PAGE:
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The Mystery of Knotted Proteins

Biologists are getting closer to figuring out why nature ties knots in some molecules, which could lead to better drug discovery.

Proteins are long chains of amino acids that are essential building blocks for all living things. These chains form complex three-dimensional shapes that play a key part in their function—when molecules fit together like a lock and key, for example.

So one of the great challenges in molecular biology is to understand how proteins form these shapes, and how they do it so reliably and rapidly. This is the problem of protein folding.

There is an interesting subplot in this mystery. For many years, molecular biologists argued that although proteins can be highly tangled, they could not form knots under ordinary circumstances because this would trap the structure and prevent it from folding further.

Since the turn of the century, however, a different view has emerged. Biologists have discovered that some proteins do form knots. And that raises a couple of interesting questions: how do these knots form and why?

Today, we get an insight thanks to the work of Sophie Jackson at the University of Cambridge and a couple of pals. These guys review the field of knot-forming proteins and set out the major questions that remain unanswered.

This work has significant potential. Proteins that are unfolded or misfolded can have toxic effects, so a better understanding of knots and why they form could have important medical implications.

Knots are usually catalogued in terms of the number of crossings and the number of variations these crossings allow. A simple trefoil knot has three crossings with just one variation, so this is designated 31. The more complex knot with five crossings has two versions designated 51 and 52, while knots with seven crossings come in seven varieties designated 71, 72, … 77. And so on. The number of variations increases exponentially with the crossing number.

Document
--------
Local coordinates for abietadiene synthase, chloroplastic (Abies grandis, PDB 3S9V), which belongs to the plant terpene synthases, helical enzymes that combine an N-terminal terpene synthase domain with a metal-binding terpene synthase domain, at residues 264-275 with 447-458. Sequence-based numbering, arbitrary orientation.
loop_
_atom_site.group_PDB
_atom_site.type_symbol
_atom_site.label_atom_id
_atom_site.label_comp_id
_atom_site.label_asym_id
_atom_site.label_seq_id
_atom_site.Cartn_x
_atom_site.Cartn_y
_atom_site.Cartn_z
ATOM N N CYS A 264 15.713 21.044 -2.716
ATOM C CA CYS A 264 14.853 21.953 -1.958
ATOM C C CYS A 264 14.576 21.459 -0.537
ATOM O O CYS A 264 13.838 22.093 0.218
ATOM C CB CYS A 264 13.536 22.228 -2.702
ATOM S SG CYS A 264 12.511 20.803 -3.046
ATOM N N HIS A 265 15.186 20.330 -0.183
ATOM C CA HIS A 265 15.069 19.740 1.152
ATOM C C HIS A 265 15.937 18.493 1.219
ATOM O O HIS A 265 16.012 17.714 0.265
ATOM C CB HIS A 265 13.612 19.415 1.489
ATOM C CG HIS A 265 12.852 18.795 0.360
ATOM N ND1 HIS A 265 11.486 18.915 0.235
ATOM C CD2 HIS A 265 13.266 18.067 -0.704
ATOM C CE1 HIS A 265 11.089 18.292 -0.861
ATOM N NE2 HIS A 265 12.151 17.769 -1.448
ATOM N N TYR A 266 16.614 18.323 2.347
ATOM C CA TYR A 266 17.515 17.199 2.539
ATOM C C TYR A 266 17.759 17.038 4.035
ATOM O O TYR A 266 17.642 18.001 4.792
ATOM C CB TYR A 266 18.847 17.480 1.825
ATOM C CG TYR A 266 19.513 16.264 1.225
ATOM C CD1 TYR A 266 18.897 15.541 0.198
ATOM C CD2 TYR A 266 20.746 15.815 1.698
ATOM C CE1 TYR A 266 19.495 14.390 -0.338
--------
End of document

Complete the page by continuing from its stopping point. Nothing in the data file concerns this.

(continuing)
Biologists have discovered an increasing variety of knotted proteins. Indeed, about 1 percent of the entries in the Protein Data Bank are knotted, and at least 19 proteins form simple 31 trefoils.

Some of these knotted proteins play an important role in human biochemistry. For example, human ubiquitin C-terminal hydrolase isoform 1 (UCH-L1) is 52 knotted and accounts for up to 5 percent of soluble proteins in neurons.

UCH-L1 has been the focus of considerable study, not least because an unknotted version of this molecule is implicated in Parkinson’s disease. In one study, researchers used optical tweezers to create different versions of this molecule that were either unknotted, 31 knotted, or 52 knotted. They then measured how the protein refolded.

As it turns out, the presence of a knot significantly slows the rate at which a protein folds. It also creates a more complex energy landscape that allows a much wider range of intermediate shapes to form during the folding process. What’s more, the 52 knotted region ends up being much larger than it need be.

Exactly what role the additional shapes might play or why a slower folding speed may be important isn’t clear. All this will need to be explored computationally in the future. The complexity of these problems makes this hard, even for today’s most powerful computers, so better folding simulations will be an important area for future work.

One interesting clue is that knots often occur in proteins near the sites where enzymes bind to the molecule. That suggests that the knot shape forms a crucial part of the lock and key shape. This may explain their presence—knots may allow a protein to form shapes that are otherwise difficult or impossible to achieve.

Jackson and co finish by listing a set of unsolved questions in this field. Some of these are related to limitations in the way biologists can simulate knotting—for example, do these simulations miss any important steps in the knotting process?

Another challenge is to understand whether more complex structures can form out of composite knots, when one knot forms inside another. Some theoretical work suggests that these kinds of structures could have important benefits.

And finally, is it possible to change a knotted protein into an unknotted one with a few judicious cuts in the structure? That’s something that an enterprising enzyme might easily achieve.

A better understanding of the role knots play in protein folding will have important implications for biochemistry. And this kind of knowledge can also be put to good use in discovering and developing therapeutic drugs. That’s why these questions have more than academic interest.

Ref: : How to Fold Intricately: Using Theory And Experiments to Unravel the Properties of Knotted Proteins 

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